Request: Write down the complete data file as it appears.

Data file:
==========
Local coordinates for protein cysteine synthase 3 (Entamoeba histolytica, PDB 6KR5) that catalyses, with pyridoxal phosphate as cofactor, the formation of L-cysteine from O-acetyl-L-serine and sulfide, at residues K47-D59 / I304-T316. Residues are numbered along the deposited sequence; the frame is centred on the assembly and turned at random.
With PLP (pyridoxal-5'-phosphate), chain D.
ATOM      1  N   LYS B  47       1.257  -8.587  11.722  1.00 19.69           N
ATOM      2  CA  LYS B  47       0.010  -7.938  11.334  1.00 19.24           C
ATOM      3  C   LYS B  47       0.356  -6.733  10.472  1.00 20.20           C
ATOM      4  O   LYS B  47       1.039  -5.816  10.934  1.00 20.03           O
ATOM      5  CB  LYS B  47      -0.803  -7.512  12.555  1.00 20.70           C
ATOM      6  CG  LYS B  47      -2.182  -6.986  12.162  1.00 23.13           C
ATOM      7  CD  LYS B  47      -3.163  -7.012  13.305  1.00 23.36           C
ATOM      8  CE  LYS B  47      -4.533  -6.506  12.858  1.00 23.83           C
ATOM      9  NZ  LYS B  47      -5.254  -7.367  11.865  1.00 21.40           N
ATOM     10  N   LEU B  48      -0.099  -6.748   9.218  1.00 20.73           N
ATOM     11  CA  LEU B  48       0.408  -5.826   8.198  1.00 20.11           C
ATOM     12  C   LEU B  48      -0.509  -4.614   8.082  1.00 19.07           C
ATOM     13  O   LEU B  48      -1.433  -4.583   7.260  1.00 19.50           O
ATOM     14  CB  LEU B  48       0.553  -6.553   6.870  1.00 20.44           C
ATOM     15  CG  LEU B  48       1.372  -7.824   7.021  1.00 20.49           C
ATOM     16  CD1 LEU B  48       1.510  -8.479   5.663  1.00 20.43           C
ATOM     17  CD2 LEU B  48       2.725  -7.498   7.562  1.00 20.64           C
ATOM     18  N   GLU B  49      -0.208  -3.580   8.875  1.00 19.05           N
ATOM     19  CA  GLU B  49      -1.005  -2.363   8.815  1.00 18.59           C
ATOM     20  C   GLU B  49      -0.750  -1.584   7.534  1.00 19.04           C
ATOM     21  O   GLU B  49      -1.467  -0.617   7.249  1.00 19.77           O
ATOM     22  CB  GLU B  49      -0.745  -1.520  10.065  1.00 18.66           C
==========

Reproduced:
Local coordinates for protein cysteine synthase 3 (Entamoeba histolytica, PDB 6KR5) that catalyses, with pyridoxal phosphate as cofactor, the formation of L-cysteine from O-acetyl-L-serine and sulfide, at residues K47-D59 / I304-T316. Residues are numbered along the deposited sequence; the frame is centred on the assembly and turned at random.
With PLP (pyridoxal-5'-phosphate), chain D.
ATOM      1  N   LYS B  47       1.257  -8.587  11.722  1.00 19.69           N
ATOM      2  CA  LYS B  47       0.010  -7.938  11.334  1.00 19.24           C
ATOM      3  C   LYS B  47       0.356  -6.733  10.472  1.00 20.20           C
ATOM      4  O   LYS B  47       1.039  -5.816  10.934  1.00 20.03           O
ATOM      5  CB  LYS B  47      -0.803  -7.512  12.555  1.00 20.70           C
ATOM      6  CG  LYS B  47      -2.182  -6.986  12.162  1.00 23.13           C
ATOM      7  CD  LYS B  47      -3.163  -7.012  13.305  1.00 23.36           C
ATOM      8  CE  LYS B  47      -4.533  -6.506  12.858  1.00 23.83           C
ATOM      9  NZ  LYS B  47      -5.254  -7.367  11.865  1.00 21.40           N
ATOM     10  N   LEU B  48      -0.099  -6.748   9.218  1.00 20.73           N
ATOM     11  CA  LEU B  48       0.408  -5.826   8.198  1.00 20.11           C
ATOM     12  C   LEU B  48      -0.509  -4.614   8.082  1.00 19.07           C
ATOM     13  O   LEU B  48      -1.433  -4.583   7.260  1.00 19.50           O
ATOM     14  CB  LEU B  48       0.553  -6.553   6.870  1.00 20.44           C
ATOM     15  CG  LEU B  48       1.372  -7.824   7.021  1.00 20.49           C
ATOM     16  CD1 LEU B  48       1.510  -8.479   5.663  1.00 20.43           C
ATOM     17  CD2 LEU B  48       2.725  -7.498   7.562  1.00 20.64           C
ATOM     18  N   GLU B  49      -0.208  -3.580   8.875  1.00 19.05           N
ATOM     19  CA  GLU B  49      -1.005  -2.363   8.815  1.00 18.59           C
ATOM     20  C   GLU B  49      -0.750  -1.584   7.534  1.00 19.04           C
ATOM     21  O   GLU B  49      -1.467  -0.617   7.249  1.00 19.77           O
ATOM     22  CB  GLU B  49      -0.745  -1.520  10.065  1.00 18.66           C